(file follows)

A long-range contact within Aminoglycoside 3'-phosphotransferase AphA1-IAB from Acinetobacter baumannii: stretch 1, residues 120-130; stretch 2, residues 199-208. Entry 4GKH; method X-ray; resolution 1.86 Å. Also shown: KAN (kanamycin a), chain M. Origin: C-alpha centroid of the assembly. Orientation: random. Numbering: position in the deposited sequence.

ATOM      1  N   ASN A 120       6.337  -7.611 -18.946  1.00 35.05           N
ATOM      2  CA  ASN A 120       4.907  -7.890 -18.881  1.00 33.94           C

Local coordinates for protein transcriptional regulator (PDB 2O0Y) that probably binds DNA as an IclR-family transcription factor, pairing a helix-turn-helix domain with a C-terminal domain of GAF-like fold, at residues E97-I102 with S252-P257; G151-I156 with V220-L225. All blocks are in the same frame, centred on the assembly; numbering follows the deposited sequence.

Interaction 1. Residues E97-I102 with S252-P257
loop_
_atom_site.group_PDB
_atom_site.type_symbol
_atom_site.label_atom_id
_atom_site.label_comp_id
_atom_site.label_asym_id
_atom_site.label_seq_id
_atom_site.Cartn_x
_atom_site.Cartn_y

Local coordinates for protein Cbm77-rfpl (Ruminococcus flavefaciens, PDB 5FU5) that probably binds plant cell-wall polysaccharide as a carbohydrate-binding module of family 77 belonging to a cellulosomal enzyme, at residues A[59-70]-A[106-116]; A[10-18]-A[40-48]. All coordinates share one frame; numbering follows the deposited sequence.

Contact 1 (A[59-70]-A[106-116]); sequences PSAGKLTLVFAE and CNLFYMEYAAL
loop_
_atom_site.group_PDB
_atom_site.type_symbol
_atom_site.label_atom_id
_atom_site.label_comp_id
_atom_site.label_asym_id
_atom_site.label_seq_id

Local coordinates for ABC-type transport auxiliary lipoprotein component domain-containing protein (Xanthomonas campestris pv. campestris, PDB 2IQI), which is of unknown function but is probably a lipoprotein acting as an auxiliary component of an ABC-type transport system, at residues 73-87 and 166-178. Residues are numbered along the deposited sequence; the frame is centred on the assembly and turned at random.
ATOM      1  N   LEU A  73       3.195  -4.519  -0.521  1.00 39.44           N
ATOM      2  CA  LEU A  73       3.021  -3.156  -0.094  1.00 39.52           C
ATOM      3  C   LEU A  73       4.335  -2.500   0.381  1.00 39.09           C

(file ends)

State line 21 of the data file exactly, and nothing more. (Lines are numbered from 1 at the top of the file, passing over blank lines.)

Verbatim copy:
_atom_site.label_comp_id